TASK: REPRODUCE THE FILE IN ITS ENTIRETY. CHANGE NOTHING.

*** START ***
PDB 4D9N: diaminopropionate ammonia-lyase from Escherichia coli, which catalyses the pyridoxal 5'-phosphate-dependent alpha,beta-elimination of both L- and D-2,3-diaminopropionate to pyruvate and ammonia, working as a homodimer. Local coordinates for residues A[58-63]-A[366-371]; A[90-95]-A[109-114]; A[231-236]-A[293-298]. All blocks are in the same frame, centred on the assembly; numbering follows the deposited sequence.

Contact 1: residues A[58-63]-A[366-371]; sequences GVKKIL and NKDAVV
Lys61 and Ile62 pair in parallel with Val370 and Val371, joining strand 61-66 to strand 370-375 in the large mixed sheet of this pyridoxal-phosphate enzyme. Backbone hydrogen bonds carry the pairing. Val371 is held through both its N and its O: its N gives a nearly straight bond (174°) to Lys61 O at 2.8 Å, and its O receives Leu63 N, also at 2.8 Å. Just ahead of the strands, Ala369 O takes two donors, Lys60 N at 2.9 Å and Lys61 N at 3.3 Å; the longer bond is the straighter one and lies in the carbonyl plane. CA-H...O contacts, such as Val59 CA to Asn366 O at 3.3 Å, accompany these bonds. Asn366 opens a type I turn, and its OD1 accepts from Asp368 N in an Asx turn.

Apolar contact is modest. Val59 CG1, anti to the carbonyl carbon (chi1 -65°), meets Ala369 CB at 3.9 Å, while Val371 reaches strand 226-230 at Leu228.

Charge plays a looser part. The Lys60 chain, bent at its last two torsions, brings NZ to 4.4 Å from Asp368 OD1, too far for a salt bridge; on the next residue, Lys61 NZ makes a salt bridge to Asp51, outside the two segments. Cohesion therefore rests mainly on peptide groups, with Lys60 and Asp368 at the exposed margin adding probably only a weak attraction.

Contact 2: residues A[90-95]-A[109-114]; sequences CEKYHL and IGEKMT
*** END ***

PDB 4D9N: diaminopropionate ammonia-lyase from Escherichia coli, which catalyses the pyridoxal 5'-phosphate-dependent alpha,beta-elimination of both L- and D-2,3-diaminopropionate to pyruvate and ammonia, working as a homodimer. Local coordinates for residues A[58-63]-A[366-371]; A[90-95]-A[109-114]; A[231-236]-A[293-298]. All blocks are in the same frame, centred on the assembly; numbering follows the deposited sequence.

Contact 1: residues A[58-63]-A[366-371]; sequences GVKKIL and NKDAVV
Lys61 and Ile62 pair in parallel with Val370 and Val371, joining strand 61-66 to strand 370-375 in the large mixed sheet of this pyridoxal-phosphate enzyme. Backbone hydrogen bonds carry the pairing. Val371 is held through both its N and its O: its N gives a nearly straight bond (174°) to Lys61 O at 2.8 Å, and its O receives Leu63 N, also at 2.8 Å. Just ahead of the strands, Ala369 O takes two donors, Lys60 N at 2.9 Å and Lys61 N at 3.3 Å; the longer bond is the straighter one and lies in the carbonyl plane. CA-H...O contacts, such as Val59 CA to Asn366 O at 3.3 Å, accompany these bonds. Asn366 opens a type I turn, and its OD1 accepts from Asp368 N in an Asx turn.

Apolar contact is modest. Val59 CG1, anti to the carbonyl carbon (chi1 -65°), meets Ala369 CB at 3.9 Å, while Val371 reaches strand 226-230 at Leu228.

Charge plays a looser part. The Lys60 chain, bent at its last two torsions, brings NZ to 4.4 Å from Asp368 OD1, too far for a salt bridge; on the next residue, Lys61 NZ makes a salt bridge to Asp51, outside the two segments. Cohesion therefore rests mainly on peptide groups, with Lys60 and Asp368 at the exposed margin adding probably only a weak attraction.

Contact 2: residues A[90-95]-A[109-114]; sequences CEKYHL and IGEKMT